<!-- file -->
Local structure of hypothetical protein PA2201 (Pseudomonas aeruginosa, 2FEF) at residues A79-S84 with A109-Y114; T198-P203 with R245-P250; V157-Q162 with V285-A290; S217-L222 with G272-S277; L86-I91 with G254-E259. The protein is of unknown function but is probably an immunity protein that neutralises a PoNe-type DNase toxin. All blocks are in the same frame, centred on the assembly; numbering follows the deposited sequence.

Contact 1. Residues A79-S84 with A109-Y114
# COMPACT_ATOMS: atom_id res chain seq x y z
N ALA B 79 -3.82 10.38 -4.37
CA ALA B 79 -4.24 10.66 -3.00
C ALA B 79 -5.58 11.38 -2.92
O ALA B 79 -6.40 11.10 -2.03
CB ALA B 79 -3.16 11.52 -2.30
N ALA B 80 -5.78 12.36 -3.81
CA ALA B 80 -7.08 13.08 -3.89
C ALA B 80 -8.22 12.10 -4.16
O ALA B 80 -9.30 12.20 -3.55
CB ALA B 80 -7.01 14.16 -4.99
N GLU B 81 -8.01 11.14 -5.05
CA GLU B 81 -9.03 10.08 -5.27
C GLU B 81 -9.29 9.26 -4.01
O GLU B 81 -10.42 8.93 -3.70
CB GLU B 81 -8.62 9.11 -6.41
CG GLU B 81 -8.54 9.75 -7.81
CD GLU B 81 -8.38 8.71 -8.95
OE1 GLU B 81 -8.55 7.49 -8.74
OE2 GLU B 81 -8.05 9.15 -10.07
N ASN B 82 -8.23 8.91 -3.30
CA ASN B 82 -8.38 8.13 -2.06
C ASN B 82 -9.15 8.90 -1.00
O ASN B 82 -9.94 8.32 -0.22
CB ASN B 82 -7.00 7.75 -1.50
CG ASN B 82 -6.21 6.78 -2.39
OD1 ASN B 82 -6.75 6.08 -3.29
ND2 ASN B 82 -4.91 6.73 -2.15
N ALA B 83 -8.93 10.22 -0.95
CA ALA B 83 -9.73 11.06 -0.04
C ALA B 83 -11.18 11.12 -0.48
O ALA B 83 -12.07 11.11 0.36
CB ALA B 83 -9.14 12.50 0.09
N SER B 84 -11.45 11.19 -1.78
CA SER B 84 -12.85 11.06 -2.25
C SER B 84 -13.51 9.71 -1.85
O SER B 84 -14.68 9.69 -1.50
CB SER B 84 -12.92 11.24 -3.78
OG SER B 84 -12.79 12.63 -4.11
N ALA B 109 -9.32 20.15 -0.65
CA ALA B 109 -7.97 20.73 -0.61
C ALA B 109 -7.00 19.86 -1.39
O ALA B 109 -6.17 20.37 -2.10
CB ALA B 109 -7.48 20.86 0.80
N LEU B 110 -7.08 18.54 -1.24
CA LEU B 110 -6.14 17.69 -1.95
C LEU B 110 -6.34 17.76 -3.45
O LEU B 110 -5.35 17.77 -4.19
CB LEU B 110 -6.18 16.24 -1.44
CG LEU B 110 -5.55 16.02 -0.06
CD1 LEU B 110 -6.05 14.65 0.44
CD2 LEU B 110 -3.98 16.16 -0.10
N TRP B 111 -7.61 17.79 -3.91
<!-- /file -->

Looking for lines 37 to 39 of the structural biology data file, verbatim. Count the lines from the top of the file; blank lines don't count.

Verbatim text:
CA SER B 84 -12.85 11.06 -2.25
C SER B 84 -13.51 9.71 -1.85
O SER B 84 -14.68 9.69 -1.50